Updated: Nov 21
So you're thinking about applying to business school to get your MBA? That's great! An MBA can open up a lot of doors and provide you with the skills you need to further your career.
However, MBA applications can be overwhelming. With all the components and requirements, it's easy to make a mistake.
So before you hit "submit" on that online application, here are seven mistakes you must avoid when applying to an MBA program.
Mistake #1: Failing to proofread your essays
One of the most critical aspects of your MBA application is your essays. Your essays allow you to share your story, show off your skills and accomplishments, and explain why you would be a good fit for the program. But if you don't proofread your essays carefully, all your hard work could be for nothing.
As you go through the process of completing your application, here are a few key mistakes that you'll want to avoid.
One mistake immediately disqualifies you from consideration is applying with poor English. The admissions committee will read your application carefully and not hesitate to ding you for errors.
To avoid this mistake, have your application reviewed by a professional editor before submitting it. A fresh set of eyes can often spot errors that you’ve missed.
Remember, you’re trying to impress admissions committees with your intellect and communication skills. Using poor grammar will not only make you look bad but will also make it difficult for committee members to understand your essays.
If you’re not confident in your grammar skills, plenty of resources are available to help you brush up (including online grammar checkers).
Using too many industry buzzwords
Sure, it's important to show that you know your stuff. But using too many buzzwords will make you sound like you're trying too hard. And it won't impress the admissions committee. In fact, it may make them wonder if you're really as knowledgeable as you claim to be.
How can you avoid using too many buzzwords?
First, take a step back and assess what you're trying to say. If you can say it without using jargon, then do so. Second, when using industry terms, make sure you explain what they mean. Don't assume that everyone knows what they mean. These guidelines will make your writing more engaging and give the admissions committee a better sense of who you are as a person and a thinker.
Writing the wrong school name
One of the most common and costly errors is simply writing the wrong school name on your application. This may seem like a minor error, but it signals to the admissions committee that you're not interested in their school, And that's not the kind of first impression you want to make.
So take the time to double-check all the schools you're applying to before you submit your application. A little extra effort can save you many headaches down the road.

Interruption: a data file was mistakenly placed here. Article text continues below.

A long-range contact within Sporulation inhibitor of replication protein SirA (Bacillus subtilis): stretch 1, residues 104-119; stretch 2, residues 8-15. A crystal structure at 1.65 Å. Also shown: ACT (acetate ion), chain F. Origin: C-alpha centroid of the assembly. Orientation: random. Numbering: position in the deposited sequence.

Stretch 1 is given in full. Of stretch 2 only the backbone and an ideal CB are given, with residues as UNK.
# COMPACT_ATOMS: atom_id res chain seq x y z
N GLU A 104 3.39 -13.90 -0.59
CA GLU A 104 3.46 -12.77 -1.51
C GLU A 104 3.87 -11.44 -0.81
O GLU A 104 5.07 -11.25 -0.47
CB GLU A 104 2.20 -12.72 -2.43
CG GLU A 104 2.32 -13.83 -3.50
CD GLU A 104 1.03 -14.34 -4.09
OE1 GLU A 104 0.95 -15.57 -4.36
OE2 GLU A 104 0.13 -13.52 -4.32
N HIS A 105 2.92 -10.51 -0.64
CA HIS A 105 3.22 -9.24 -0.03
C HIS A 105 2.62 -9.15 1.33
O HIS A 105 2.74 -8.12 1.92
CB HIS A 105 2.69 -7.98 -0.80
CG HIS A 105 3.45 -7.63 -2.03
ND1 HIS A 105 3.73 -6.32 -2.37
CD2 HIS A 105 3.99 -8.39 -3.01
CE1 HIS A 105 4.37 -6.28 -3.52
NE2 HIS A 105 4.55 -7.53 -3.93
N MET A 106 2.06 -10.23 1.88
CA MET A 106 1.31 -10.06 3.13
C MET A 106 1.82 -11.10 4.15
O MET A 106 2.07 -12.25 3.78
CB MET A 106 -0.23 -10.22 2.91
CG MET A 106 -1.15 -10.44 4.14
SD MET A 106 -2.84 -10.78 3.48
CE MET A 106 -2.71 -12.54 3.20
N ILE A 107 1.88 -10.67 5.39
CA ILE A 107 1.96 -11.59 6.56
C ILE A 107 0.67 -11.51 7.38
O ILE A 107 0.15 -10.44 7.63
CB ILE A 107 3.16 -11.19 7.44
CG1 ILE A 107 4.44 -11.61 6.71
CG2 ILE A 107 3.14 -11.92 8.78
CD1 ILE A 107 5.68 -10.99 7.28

One of the most important parts of your MBA application is answering the questions posed by the prompt. Any question on the application should be considered carefully, regardless of how small it may seem. However, even the most well-prepared applicant can make a fatal mistake: leaving questions unanswered.
This can be a costly oversight, as it gives the impression that you are not fully invested in the program or lack attention to detail. To avoid this mistake, be sure to answer all of the questions in the prompt, even if it requires some extra research on your part.
Taking the time to answer each question thoroughly will demonstrate your dedication to the program and give you a much better chance of being admitted.
Mistake #2: Sending the same essay to different schools
One of the biggest mistakes you can make when applying to a business school is sending the same essay to every school. Not only does this show a lack of effort, but it also demonstrates that you aren’t genuinely interested in the program.
Each business school has unique culture and values, and your essay should reflect an understanding of what makes that school special. Admissions committees want to see that you’re excited about their school and have done your research. So, take the time to tailor your essays to each program. This doesn’t mean completely rewriting your essay for each school but making adjustments to reflect each program's unique aspects.
By taking the time to customize your essays, you’ll show that you’re a serious applicant who is committed to finding the right fit. And that is precisely the kind of student ADCOMS is looking for.
Mistake #3: Lying or exaggerating
It goes without saying that honesty is the best policy when it comes to your application. Admissions committees can spot a liar a mile away, and if you're caught in a lie, your application will likely be immediately rejected.